In the arrangement shown in Fig. 1 the received signal current of each channel is impressed upon the whole tube spanning all of the apertures of a given channel thus illuminating the entire tube while the useful light is confined to only one aperture. The illuminated area may be limited to a smaller part if the slip rings are cut into commutator segments and each segment connected with the electrodes associated with a few of the apertures of each spiral. Such an arrangement is shown in Fig. 2, the slip rings 131, 132, and 133 being divided into commutator segments, a, b, c, d, ande and one set of electrodes of each light source spiral being divided into a corresponding number of sections A, B, C, D, and E, each of which is connected with one segment of the commutator. The other terminals of the light sources are all connected to the common slip ring E 38. A tube for only'one spiral and its connections are shown so as to avoid complicating the drawing. In this arrangement only a small portion of the light source in any spiral is energized and lighted at a given instant. The brushes connected with the commutators are so positioned that the segment energized is that connected to the sector of the lamp opposite the viewing field or window I5. Similar division of the light sensitive cells at the transmitting station may be made by use of a commutating device similar to that shown in Fig. 2 if so desired.
Means for operating thescanning apparatus at the transmitting and receiving stations in synchronism and in phase are not shown but any well known system may be employed.
A side and partial section view of the scanning disc, the spiral tubes mounted thereon and the electrical connections leading thereto are shown in Fig. 3. While the drawing shows specifically the arrangement at the transmitting station, the tubes being shown as light sensitive cells, the general arrangement is applicable to the receiving station requiring primarily a change in the in terior of the tubes to convert them into glow dis-:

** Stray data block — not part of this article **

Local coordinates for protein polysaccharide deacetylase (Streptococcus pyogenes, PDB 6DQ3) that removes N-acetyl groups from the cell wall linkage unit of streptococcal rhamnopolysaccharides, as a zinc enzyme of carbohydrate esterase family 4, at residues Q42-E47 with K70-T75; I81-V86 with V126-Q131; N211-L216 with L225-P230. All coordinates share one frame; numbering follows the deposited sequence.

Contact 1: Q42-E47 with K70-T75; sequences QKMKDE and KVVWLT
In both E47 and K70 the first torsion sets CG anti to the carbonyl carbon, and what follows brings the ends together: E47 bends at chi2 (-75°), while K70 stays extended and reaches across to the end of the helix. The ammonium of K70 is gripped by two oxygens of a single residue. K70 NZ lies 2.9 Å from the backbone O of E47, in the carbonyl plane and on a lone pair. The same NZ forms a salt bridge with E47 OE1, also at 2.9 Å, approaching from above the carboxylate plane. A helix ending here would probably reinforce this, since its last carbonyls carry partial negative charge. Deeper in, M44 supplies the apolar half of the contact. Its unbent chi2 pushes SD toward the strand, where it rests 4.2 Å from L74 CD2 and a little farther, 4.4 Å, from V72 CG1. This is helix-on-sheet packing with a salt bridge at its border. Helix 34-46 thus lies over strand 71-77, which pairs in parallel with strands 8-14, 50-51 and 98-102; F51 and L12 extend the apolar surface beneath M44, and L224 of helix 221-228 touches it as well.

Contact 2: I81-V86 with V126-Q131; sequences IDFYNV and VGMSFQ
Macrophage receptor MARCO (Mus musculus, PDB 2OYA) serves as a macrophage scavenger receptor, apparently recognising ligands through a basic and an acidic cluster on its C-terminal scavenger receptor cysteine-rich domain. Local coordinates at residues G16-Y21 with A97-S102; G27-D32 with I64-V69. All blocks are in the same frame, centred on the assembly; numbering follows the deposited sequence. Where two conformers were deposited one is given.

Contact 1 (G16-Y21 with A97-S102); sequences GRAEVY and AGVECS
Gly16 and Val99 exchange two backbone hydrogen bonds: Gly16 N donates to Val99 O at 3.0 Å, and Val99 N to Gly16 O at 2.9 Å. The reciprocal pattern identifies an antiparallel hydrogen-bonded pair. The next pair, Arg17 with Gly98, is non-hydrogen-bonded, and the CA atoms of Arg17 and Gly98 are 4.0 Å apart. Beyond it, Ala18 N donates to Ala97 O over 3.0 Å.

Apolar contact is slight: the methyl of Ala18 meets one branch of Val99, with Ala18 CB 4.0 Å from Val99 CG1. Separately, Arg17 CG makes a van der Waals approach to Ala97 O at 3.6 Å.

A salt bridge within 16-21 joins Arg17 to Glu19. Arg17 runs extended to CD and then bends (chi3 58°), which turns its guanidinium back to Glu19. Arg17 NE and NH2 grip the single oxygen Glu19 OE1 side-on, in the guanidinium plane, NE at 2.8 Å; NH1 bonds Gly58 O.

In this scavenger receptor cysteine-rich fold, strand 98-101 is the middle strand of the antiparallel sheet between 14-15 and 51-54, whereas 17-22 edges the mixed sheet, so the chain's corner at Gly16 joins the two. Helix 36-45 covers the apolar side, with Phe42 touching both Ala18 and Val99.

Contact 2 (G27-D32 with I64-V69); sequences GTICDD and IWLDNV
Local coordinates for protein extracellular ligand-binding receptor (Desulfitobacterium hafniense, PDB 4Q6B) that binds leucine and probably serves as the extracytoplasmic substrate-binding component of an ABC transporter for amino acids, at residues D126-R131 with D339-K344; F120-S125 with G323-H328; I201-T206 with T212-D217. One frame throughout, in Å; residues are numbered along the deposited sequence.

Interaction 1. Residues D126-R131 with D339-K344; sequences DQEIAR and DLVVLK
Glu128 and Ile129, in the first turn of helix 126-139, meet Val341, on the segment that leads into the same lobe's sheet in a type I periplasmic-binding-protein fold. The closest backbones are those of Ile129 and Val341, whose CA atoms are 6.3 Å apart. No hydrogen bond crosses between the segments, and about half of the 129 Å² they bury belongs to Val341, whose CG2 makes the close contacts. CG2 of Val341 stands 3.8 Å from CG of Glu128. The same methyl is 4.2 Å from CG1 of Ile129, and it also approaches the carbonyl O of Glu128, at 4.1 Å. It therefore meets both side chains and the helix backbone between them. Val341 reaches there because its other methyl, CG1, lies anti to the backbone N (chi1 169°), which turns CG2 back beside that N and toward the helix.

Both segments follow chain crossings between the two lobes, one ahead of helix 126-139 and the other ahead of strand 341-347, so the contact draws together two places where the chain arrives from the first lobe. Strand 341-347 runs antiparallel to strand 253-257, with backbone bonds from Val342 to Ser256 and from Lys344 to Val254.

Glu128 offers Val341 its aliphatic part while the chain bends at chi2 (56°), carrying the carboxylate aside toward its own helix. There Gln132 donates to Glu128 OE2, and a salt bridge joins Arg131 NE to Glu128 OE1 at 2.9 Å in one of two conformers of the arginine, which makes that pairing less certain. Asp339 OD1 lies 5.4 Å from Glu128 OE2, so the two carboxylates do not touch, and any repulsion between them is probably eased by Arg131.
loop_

charge lamps. This figure also shows an objective lens [4 for projecting an image of the objectbeing scanned at the transmitting station-upon the scanning area of the scanning disc l6 and the plate l5 containing an opening or window It bounding the scanning area. The spirally arranged tubes 2|, 22, and 23 afiixed to the scanning disc H! are shown in cross section and one of their electrodes is connected in common to the slip ring 38 while the other electrode for each spiral or channel is individually connected to slip rings 3i, 32, and 33 respectively.- Connection from one of these last mentioned slip rings is made to the respective transmission channels as heretofore explained in the description of Fig. 1.
An alternative arrangement for channelizing the light is shown in Fig. 4. A scanning disc 2 it) contains a plurality of apertures arranged in the form of spirals similar to those shown in Fig. 1 and associated with each aperture is a quartz rod 2 l i, 2 l2, and 213 for the diiferent channels for directing the light to one of the light sensitive cells 22!, 222, and 223 or to one of the light sources associated with each of the respective channels at a transmitting station or a receiving station, respectively. In place of the quartz rods, tubes having reflecting interior surfaces, or other light directing means may be used. This arrangement permits the use of fixed light sensitive cells or fixed light sources, but it involves deflecting or bending of the light paths to cause channelization instead of position relation and direct passing of the light as shown in the previously described arrangement.